Archive for March 11th, 2010

It’s been nice pretending to be part of the top one-tenth of one percent, but I return to reality tomorrow (as if Washington, DC, could be considered part of the real world).

Two concluding observations about Monaco. On the plus side, gun ownership is very easy. It seems everyone has at least one weapon. Not surprisingly, there is almost no crime (unlike England, where crime rates are skyrocketing because thugs know that people have been disarmed by a disgusting government).

On the minus side, Monaco does have a payroll tax, which finances things such as health care. And it’s a steep one, requiring about 35 percent from employers and somewhere about 10 percent for workers (it all comes out of workers’ wages, of course, but that’s an issue for another day). The only positive things to say about this punitive tax is that it only applies to about the first $40,000 of income, so it can be considered a very inefficient user fee for a set of (probably substandard) government services rather than a vehicle for redistributionism.

So while Monaco is a very attractive jurisdiction for many reasons, it ranks below Cayman in the Dan Mitchell ranking of ideal tax regimes.

One final point. It is astounding how many of Monaco’s tax refugees fully expect social chaos to seize Europe sometime in the next 5-15 years as nations experience Greek-style fiscal collapse. I think 15 years is more realistic, but my main reaction is anger that Bush and Obama have been pushing the U.S. in that direction.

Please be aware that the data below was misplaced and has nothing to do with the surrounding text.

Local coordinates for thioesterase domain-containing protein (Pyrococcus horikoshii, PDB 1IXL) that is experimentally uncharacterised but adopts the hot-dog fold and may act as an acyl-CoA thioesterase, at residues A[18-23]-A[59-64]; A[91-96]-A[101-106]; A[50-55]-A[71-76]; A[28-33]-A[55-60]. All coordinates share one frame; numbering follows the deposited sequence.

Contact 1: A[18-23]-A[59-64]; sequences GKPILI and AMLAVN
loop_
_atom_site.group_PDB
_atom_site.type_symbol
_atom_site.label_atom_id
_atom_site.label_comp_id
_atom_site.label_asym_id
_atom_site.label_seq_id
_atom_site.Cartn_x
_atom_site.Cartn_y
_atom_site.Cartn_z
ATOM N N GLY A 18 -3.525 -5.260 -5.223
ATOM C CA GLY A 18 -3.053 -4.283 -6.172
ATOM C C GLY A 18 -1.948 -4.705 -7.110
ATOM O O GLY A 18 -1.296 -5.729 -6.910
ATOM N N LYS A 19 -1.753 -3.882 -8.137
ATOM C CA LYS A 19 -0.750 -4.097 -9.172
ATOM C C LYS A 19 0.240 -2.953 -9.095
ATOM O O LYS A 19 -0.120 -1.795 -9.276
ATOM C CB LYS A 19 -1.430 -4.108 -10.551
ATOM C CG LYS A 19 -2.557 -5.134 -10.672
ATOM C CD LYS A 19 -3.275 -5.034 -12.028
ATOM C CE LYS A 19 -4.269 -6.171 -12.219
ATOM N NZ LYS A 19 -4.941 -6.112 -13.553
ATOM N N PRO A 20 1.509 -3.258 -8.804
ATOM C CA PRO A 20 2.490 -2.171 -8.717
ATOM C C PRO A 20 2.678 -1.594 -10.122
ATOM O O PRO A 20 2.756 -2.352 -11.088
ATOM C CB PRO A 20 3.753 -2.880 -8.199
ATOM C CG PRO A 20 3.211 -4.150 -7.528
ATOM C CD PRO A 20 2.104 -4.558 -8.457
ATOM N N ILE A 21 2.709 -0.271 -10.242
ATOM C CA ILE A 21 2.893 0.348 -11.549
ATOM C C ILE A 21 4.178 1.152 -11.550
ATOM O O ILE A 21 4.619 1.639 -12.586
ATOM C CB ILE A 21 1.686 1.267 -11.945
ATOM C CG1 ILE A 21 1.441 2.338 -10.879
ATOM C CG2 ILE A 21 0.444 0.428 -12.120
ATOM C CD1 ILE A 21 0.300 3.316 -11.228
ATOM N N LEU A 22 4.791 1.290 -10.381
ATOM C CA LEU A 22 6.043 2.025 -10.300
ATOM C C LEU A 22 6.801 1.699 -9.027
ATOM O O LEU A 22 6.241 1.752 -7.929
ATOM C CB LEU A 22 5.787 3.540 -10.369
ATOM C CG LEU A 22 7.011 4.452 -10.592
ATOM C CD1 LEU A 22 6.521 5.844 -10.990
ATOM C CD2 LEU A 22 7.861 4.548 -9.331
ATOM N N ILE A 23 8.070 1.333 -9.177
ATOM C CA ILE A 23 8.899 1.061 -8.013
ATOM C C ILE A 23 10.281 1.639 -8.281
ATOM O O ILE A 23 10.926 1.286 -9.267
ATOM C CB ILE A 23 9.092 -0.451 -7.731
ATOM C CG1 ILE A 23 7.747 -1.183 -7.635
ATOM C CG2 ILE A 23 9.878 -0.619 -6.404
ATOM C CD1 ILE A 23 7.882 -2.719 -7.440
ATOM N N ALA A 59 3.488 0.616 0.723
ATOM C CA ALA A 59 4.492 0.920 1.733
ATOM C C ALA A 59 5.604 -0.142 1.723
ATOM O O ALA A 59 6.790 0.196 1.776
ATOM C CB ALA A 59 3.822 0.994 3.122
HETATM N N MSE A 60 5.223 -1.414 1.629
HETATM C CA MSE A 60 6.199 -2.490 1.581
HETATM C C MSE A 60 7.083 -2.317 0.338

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Here’s an excellent idea for all American readers. One of the guys who posts on National Review Online is urging everyone to identify themselves as “some other race” on the census form. And writing “American” next to that box would be an added bonus. The goal, he explains, is to undermine the government’s racial bean-counting intrusiveness. Forward this to every American resident you know.

Fully one-quarter of the space on this year’s form is taken up with questions of race and ethnicity, which are clearly illegitimate and none of the government’s business… My initial impulse was simply to misidentify my race so as to throw a monkey wrench into the statistics; I had fun doing this on the personal-information form my college required every semester, where I was a Puerto Rican Muslim one semester, and a Samoan Buddhist the next. …Instead, we should answer Question 9 by checking the last option — “Some other race” — and writing in “American.” It’s a truthful answer but at the same time is a way for ordinary citizens to express their rejection of unconstitutional racial classification schemes. In fact, “American” was the plurality ancestry selection for respondents to the 2000 census in four states and several hundred counties.

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